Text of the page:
OCTF seminar followed by drinks
Tropical elevation gradients are natural laboratories to assess how changing climate can influence tropical forests. However, there is a need for theory and integrated data collection to scale from traits to ecosystems. Predictions of a novel trait-based metabolic scaling theory are assessed including (i) if observed shifts in forest traits across a broad tropical temperature gradient are consistent with local phenotypic optima and adaptive compensation for temperature; and (ii) if the distribution of traits distributions is consistent with the importance of local filtering of optimal growth traits and recent shifts in species composition and dominance due to warming from climate change. Brian will present data from a collaborative effort of several institutions across the globe where field work was conducted across forests spanning 3300m in elevation in southern Perú as well as a broad sampling of forests across the globe. Several predictions of theory were tested by assessing the covariation between climate, traits, biomass and also ecosystem gross and net primary productivity (GPP and NPP). Multiple leaf physiological, morphological, and stoichiometric traits linked to variation in tree growth were measured and their frequency distributions within and across temperature gradients assessed. These trait measures were paired across individuals within forests where simultaneous measures of ecosystem net and gross primary productivity were also measured. Brian will present evidence that new advances in trait-based metabolic scaling theory provides a basis to predict how shifts in climate have and will influence the trait composition and ecosystem functioning of forests.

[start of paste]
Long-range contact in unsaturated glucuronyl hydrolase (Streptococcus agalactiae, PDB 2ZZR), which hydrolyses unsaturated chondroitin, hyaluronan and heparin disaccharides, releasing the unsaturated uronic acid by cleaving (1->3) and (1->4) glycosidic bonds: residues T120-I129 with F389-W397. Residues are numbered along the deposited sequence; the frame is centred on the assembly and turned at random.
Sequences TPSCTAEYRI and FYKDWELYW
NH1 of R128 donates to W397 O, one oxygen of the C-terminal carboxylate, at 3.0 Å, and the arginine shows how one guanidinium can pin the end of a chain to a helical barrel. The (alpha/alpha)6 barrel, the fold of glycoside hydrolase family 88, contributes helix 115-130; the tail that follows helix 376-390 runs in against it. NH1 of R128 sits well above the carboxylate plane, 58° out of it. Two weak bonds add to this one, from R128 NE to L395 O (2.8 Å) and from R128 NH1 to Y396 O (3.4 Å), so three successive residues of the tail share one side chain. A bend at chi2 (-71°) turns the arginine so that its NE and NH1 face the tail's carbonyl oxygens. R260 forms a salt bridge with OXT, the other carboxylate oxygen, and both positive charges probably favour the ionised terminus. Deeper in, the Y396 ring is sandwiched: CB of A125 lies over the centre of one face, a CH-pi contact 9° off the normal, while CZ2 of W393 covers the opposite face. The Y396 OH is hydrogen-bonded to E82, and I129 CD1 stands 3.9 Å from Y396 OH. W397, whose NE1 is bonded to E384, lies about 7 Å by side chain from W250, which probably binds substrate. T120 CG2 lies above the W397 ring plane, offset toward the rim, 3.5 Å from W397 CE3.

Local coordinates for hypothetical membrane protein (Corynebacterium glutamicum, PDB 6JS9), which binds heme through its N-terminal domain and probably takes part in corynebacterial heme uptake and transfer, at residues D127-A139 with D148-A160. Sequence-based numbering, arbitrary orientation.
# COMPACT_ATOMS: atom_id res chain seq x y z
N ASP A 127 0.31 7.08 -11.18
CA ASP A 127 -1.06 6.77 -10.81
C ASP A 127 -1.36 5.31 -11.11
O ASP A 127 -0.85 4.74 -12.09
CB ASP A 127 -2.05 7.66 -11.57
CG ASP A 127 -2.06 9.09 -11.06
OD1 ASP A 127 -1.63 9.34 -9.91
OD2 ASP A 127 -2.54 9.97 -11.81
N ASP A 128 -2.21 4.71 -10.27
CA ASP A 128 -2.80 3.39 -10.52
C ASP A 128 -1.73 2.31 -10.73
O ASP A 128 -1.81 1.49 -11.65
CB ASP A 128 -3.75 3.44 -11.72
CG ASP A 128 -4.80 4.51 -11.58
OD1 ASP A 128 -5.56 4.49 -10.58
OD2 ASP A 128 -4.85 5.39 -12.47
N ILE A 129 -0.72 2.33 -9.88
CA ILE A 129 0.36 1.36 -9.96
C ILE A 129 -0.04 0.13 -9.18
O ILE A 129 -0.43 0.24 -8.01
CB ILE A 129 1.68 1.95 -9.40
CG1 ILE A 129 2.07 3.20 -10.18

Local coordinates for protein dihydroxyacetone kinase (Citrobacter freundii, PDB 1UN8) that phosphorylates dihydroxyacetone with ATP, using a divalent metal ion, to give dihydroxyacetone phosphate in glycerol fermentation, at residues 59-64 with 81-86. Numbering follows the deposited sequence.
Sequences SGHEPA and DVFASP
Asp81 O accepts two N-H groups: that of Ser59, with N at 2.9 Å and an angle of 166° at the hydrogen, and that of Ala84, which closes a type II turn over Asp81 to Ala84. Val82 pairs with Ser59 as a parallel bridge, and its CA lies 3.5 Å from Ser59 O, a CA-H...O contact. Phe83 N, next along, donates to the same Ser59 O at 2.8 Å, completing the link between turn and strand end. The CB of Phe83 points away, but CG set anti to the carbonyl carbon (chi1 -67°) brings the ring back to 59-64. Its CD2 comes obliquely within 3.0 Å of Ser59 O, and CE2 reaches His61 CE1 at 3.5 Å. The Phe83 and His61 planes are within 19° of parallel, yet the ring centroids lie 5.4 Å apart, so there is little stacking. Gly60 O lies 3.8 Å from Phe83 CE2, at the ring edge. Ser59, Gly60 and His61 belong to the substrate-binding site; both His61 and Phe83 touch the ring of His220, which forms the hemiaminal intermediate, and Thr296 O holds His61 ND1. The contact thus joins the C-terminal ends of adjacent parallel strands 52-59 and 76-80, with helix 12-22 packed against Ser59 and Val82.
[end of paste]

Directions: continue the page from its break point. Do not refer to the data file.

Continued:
Brian Enquist is a Professor in the Department of Ecology and Evolutionary Biology and the University of Arizona and External Professor at the Santa Fe Institute. His research focuses on global ecology, macroecology, plant functional ecology. He is a broadly trained ecologist/biologist and plant ecophysiologist. His research focuses on: (i) understanding the origin and maintenance of biological diversity; (ii) scaling biological phenomena from genes to ecosystems; and (iii) developing new tools and approaches to predicting how climate change will influence biological diversity and the functioning of ecosystems. A common theoretical theme focuses on the origin and ramifications of biological scaling laws. To address these questions he often works in tropical forests of Peru, Panama, and Costa Rica as well as the high alpine meadows of Colorado. His lab group uses physiological, ecosystem, big data informatics, and theoretical methods. He is the lead PI for the Botanical Information and Ecology Network, an unprecedented plant cyberinfrastructure project providing access to unmatched amounts of geospatial and trait data for plants He is currently an Oxford Martin School Fellow and Leverhulme visiting Professor at Oxford University. In addition he is a fellow of the American Association for the Advancement of Science. He is recipient of a Fulbright Fellowship to study in Costa Rica; the Ecological Society of America’s Young Investigator Mercer Award; a National Science Foundation young investigator’s (NSF) CAREER Award; and was highlighted as one of Popular Mechanics ‘Brilliant Top 10’ Young Researchers.